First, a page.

Thursday, March 16, 2006

Man's Search for Meaning

I've been reading Viktor Frankl's Man's Search for Meaning. Frankl is a Holocaust survivor who used his experiences during that time to develop the existential approach to psychotherapy. The book is about his experiences and his psychological observations of himself and his fellow concentration camp prisoners. I've just started the book, but I was so blown away by what I read last night that I had to post about it. He describes their harrowing routine of being literally worked to death while being fed tiny scraps of sustenance completely inadequate to sustain life. Frankl chronicles an incident where one of his fellow inmates mentions their wives. Frankl is tranported by this mention. At the thought of his wife's face, her voice, and his incredible love for her, he drifts away into a fantasy land where he is carrying on a conversation with her. While continuing the arduous work before him, he is suddenly lifted from the drudgery. Frankl writes: I understood how a man who has nothing left in this world still may know bliss, be it only for a brief moment, in the contemplation of his beloved. In a position of utter desolation, when man cannot express himself in positive action, when his only achievement may consist in enduring his sufferings in the right way - an honorable way - in such a position a man can, through loving contemplation of the image he carried of his beloved, achieve fulfillment. I can't imagine that every marriage and every love is as strong as Frankl's, but it certainly gives something to aspire to. A love that can transcend the most horrible torture, and raise one above it. I know I haven't yet experienced such a deep love, but I want to.

Monday, March 13, 2006

Chag Purim Somayach!

Just a quick note to wish everyone a Chag Purim Somayach! There's supposed to be a pretty picture here depicting Purim, but Blogger isn't being nice at the moment (rumor is that he has to work tomorrow). Anyway, if you have nothing better to do during the chag, check out the Purim Parodies over at the Muqata - they are great! Enjoy everyone!

Sunday, March 12, 2006

Your Value is Always Yours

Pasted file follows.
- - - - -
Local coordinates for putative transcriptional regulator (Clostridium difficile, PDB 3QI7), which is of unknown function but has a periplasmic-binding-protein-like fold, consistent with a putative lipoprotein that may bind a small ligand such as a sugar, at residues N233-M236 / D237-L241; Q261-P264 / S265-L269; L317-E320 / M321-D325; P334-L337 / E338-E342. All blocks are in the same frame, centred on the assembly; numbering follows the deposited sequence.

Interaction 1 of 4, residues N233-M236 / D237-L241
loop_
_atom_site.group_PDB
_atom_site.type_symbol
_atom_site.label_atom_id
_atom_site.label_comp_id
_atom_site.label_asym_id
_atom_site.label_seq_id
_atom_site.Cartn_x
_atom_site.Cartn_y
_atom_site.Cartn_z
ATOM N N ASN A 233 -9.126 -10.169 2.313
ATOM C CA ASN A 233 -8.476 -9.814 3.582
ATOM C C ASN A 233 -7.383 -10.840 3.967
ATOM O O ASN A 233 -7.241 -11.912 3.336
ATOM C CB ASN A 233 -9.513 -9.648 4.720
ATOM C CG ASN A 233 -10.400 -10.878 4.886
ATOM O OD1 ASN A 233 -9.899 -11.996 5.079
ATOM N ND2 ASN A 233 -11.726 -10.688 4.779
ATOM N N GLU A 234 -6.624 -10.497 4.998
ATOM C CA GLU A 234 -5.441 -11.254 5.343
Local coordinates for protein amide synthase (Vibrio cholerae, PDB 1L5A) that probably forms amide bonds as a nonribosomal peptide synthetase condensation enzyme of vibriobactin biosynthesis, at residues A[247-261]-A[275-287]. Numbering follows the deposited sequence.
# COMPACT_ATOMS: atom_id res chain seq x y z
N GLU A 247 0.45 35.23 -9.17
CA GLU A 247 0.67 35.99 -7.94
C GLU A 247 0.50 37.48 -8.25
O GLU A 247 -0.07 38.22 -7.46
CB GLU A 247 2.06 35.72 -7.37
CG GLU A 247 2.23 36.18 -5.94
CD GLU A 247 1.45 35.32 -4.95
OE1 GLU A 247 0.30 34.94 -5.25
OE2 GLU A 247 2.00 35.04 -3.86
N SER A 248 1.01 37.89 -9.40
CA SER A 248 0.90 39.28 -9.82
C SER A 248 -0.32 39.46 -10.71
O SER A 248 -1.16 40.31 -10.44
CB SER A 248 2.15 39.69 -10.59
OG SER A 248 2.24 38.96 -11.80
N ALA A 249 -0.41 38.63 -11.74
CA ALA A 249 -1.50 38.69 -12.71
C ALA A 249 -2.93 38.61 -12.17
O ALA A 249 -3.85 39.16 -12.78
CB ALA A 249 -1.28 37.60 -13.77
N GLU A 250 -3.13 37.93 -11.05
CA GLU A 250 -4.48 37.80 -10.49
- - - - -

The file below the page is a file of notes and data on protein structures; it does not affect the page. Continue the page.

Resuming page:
I spent Shabbos in Monsey with a friend's sister and her family. On their fridge, they had posted the following story: A man began a lecture by holding up a $20 bill. He asked for people in the audience to raise their hands if they would like to receive it. Hands shot up in all directions. He then crumpled the $20 bill up in his fist. He asked the audience once again who would like it. Hand still shot up from all over. He then took the $20 bill, dropped it on the floor, and stomped on it, grinding it under his shoe. He once again asked those in the audience who would like it. Still, hands went up amongst those in attendance The speaker then said to the audience that the reason that they still wanted the $20 bill, even though it had been dirtied and crumpled was because its worth was not diminished despite what had happened to it. He then explained that, like the $20 bill, our value can never diminish. No matter what choices we make, good or bad, we still have value. No matter what we do with ourselves, our inherent worth never subsides. As we go through life, we need to remember this. I was really moved by this story, for many reasons. First of all, it really made me think about my life and how there is always the potential, no matter what mistakes or bad decisions one makes, to turn yourself around. The person you are at the core never changes, and your value is never given away. Each human being has so much to offer, and we shouldn't give up on ourselves or anyone else. The family I was staying with really embodied this. I was inspired by the example they set. I had only met them once before, and they opened their home to me and made me feel incredibly welcome and at home. In speaking with them, on more than one occasion, they showed me how accepting they are of others, and how they really think about what they are doing. Religiously, they are definitely to the right of me. In such situations, I often feel a bit intimidated and out of place. At no time did they make me feel like that. They listened to what I had to say, we had several very interesting conversations. Never did I feel judged by them, nor did they make it seem like where I was coming from was anything unusual. I was also touched by the fact that they really were so authentic. Their religious decisions and dedicated came from a place of wanting to serve Hashem in the best way they could. There was no preaching, no looking down upon others. And there was real humility - they admitted that there were many things they didn't know. Their lives and the care they showed others were very genuine. It was really touching. They definitely made me, and I am sure they make others, feel their value, as in the story above. I am so happy that I had the opportunity to spend Shabbos with them, and I hpoe to do so again in the future.